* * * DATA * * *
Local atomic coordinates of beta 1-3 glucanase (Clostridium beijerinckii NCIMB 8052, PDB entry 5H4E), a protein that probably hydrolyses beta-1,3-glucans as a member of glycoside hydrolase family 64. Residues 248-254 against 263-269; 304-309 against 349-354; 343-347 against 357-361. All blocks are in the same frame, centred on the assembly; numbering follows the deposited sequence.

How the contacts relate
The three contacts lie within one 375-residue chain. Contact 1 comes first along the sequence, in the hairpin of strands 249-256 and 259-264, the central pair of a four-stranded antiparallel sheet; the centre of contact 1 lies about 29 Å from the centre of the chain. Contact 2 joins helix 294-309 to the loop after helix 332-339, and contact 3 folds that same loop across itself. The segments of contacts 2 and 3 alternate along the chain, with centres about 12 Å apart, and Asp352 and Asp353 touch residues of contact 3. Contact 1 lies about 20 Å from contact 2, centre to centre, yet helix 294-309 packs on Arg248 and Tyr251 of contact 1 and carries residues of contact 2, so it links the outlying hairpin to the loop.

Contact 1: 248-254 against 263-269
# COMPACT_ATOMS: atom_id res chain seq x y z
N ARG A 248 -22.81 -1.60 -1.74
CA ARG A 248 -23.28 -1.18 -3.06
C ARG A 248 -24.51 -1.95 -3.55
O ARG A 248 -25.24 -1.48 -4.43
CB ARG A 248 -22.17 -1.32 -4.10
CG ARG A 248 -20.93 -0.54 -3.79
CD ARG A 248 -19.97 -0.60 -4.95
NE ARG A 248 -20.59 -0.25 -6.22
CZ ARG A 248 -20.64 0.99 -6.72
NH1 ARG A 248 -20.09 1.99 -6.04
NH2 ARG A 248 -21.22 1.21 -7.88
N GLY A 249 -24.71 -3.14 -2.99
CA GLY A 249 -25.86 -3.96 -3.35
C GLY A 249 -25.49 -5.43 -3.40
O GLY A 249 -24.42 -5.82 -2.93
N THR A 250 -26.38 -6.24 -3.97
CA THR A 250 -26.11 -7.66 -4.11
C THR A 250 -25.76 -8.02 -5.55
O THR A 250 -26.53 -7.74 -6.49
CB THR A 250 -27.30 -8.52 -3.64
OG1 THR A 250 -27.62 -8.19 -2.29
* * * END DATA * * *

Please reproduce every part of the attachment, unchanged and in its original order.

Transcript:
Local atomic coordinates of beta 1-3 glucanase (Clostridium beijerinckii NCIMB 8052, PDB entry 5H4E), a protein that probably hydrolyses beta-1,3-glucans as a member of glycoside hydrolase family 64. Residues 248-254 against 263-269; 304-309 against 349-354; 343-347 against 357-361. All blocks are in the same frame, centred on the assembly; numbering follows the deposited sequence.

How the contacts relate
The three contacts lie within one 375-residue chain. Contact 1 comes first along the sequence, in the hairpin of strands 249-256 and 259-264, the central pair of a four-stranded antiparallel sheet; the centre of contact 1 lies about 29 Å from the centre of the chain. Contact 2 joins helix 294-309 to the loop after helix 332-339, and contact 3 folds that same loop across itself. The segments of contacts 2 and 3 alternate along the chain, with centres about 12 Å apart, and Asp352 and Asp353 touch residues of contact 3. Contact 1 lies about 20 Å from contact 2, centre to centre, yet helix 294-309 packs on Arg248 and Tyr251 of contact 1 and carries residues of contact 2, so it links the outlying hairpin to the loop.

Contact 1: 248-254 against 263-269
# COMPACT_ATOMS: atom_id res chain seq x y z
N ARG A 248 -22.81 -1.60 -1.74
CA ARG A 248 -23.28 -1.18 -3.06
C ARG A 248 -24.51 -1.95 -3.55
O ARG A 248 -25.24 -1.48 -4.43
CB ARG A 248 -22.17 -1.32 -4.10
CG ARG A 248 -20.93 -0.54 -3.79
CD ARG A 248 -19.97 -0.60 -4.95
NE ARG A 248 -20.59 -0.25 -6.22
CZ ARG A 248 -20.64 0.99 -6.72
NH1 ARG A 248 -20.09 1.99 -6.04
NH2 ARG A 248 -21.22 1.21 -7.88
N GLY A 249 -24.71 -3.14 -2.99
CA GLY A 249 -25.86 -3.96 -3.35
C GLY A 249 -25.49 -5.43 -3.40
O GLY A 249 -24.42 -5.82 -2.93
N THR A 250 -26.38 -6.24 -3.97
CA THR A 250 -26.11 -7.66 -4.11
C THR A 250 -25.76 -8.02 -5.55
O THR A 250 -26.53 -7.74 -6.49
CB THR A 250 -27.30 -8.52 -3.64
OG1 THR A 250 -27.62 -8.19 -2.29